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The eco-tax on airline tickets is controversial

Last week the government announced a new tax on airline tickets. From 2020 onwards, travellers will have to pay a supplement of between €1.5 and €18 when booking a plane ticket from France. This new measure, taken at the end of the Ecological Defence Council, comes as a result of pressure from environmentalists on the aviation sector. However, the announcement of the ecotax has caused outrage not only among airlines but also among tourism professionals. According to them, this new tax is far from solving the real ecological problem.


The ecotax, what is it?


In recent months, travelers have become more aware of the environmental impact of the airline industry. Some have even decided to review the organization of their holidays to avoid using this means of transport. Little by little, citizen movements have developed to denounce the ecological footprint created by the aviation sector. In response to public discontent, Transport Minister Elisabeth Borne announced that an eco-tax on airline tickets would be introduced in 2020. The amount varies according to the class of travel (economy or business) but also according to the destination (inside or outside the European Union).

This contribution will be borne by passengers who will see the price of their ticket increase. However, this new tax only concerns French air traffic. The ecotax will apply to all flights departing from France (with the exception of flights to overseas territories, Corsica and connecting flights) and will not apply to flights from other countries. According to initial estimates, the ecotax is expected to generate 182 million euros annually. The money raised will be used to finance more environmentally friendly transport projects. The government would like to invest in the development of railways around metropolitan areas to encourage passengers to use this less polluting means of transport.


The reaction of tourism professionals


Following the announcement of the introduction of the ecotax, the tourism stakeholders were quick to react. According to Jean-Pierre Mas, the president of the union of travel companies, this tax is counterproductive and does not contribute to the necessary ecological transition of the air sector. The real problem is that aircraft are responsible for significant CO2 emissions. Given that air traffic is set to double by 2037 (according to the International Air Transport Association), there is a need to focus on global solutions to reduce the volume of greenhouse gases produced by air traffic.


Jean-François Rial, the head of the Voyageurs du Monde group, had the same reaction. According to him, this taxation is inefficient and inappropriate for the following reasons:

  • The amount of the tax collected is not intended to reduce CO2 emissions.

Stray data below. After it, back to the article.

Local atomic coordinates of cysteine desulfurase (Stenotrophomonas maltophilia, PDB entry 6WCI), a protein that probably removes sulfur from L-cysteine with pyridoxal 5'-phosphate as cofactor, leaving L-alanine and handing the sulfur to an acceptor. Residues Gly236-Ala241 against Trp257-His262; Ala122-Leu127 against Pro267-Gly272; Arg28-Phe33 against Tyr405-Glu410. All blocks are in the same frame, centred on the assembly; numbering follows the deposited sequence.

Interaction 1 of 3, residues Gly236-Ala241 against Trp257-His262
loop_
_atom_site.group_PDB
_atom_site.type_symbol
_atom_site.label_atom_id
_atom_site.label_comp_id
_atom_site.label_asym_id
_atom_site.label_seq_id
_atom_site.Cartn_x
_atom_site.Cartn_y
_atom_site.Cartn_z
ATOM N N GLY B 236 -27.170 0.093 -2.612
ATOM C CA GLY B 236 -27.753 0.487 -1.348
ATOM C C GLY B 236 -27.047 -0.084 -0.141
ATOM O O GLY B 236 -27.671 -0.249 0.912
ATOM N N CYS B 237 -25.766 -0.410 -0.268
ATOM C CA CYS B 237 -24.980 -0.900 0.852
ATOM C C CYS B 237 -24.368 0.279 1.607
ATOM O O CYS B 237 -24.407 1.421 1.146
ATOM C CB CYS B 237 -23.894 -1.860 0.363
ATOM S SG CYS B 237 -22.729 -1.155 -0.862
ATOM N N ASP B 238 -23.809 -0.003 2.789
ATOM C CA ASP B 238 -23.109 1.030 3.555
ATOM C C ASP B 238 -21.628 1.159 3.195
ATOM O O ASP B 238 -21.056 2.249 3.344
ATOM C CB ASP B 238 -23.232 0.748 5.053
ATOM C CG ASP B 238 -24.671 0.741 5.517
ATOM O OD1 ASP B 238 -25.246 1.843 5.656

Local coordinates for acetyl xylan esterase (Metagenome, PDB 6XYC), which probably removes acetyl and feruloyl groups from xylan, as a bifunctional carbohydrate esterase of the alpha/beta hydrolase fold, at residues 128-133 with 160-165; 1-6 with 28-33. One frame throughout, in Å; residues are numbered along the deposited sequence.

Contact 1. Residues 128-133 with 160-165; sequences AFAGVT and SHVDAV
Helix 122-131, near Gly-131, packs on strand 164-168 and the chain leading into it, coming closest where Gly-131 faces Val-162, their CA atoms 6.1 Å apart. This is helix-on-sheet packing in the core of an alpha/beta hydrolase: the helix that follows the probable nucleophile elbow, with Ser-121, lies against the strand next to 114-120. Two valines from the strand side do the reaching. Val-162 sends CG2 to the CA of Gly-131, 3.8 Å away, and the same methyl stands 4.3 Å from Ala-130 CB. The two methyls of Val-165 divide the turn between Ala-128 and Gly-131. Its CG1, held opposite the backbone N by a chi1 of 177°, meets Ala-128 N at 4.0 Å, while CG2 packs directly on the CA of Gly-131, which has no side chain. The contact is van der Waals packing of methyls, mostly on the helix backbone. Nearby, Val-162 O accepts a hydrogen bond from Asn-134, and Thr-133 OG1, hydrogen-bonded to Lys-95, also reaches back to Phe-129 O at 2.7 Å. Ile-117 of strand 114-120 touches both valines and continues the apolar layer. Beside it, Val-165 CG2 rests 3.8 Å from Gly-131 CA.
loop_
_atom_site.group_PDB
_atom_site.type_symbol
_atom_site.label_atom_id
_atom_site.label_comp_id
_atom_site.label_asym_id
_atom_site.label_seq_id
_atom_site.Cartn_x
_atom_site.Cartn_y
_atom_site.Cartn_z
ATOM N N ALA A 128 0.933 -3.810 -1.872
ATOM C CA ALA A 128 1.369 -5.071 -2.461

• Only the aviation sector is concerned by this measure, whereas there are many sectors that emit greenhouse gases (manufacturing industry, construction, etc.).
  • The amount of the tax set by the government is too low to discourage travellers from flying.

Some tourism specialists fear a decline in the attractiveness of certain French regions following the introduction of the ecotax.


Awareness of the airline industry


The impact of air traffic on the environment is undeniable, it is the most polluting transport in the world. The aviation industry is well aware of this environmental problem that affects all countries. That is why various measures have been taken with the aim of reducing greenhouse gas emissions from aircraft. The CORSIA international agreement is a commitment signed by 16 countries to halve greenhouse gas emissions by 2050.

In order to meet this challenge, the aviation sector has to work on several lines of development. Thanks to technical progress, new aircraft models with lower kerosene consumption and more efficient engines are being built. Researchers are working on the development of aviation biofuels. By 2020, more than one million flights will be operated on sustainable fuels. Travellers can also show their commitment by participating in CO2 offset programs. Indeed, some airlines offer the traveller at the time of booking to make a contribution to an environmental project to offset the greenhouse gas emissions produced by his or her air travel.

The ecological impact of air traffic is a global problem that concerns all countries. Although there has been some citizen awareness recently, the sector is not about to run out of steam. To show its commitment, the government saw fit to create a tax to reduce air traffic. This measure has caused outrage among tour operators. Reducing the carbon footprint left by aircraft requires the involvement of all the players in the travel industry worldwide: travellers, airlines, engineers, tour operators, governments, etc.



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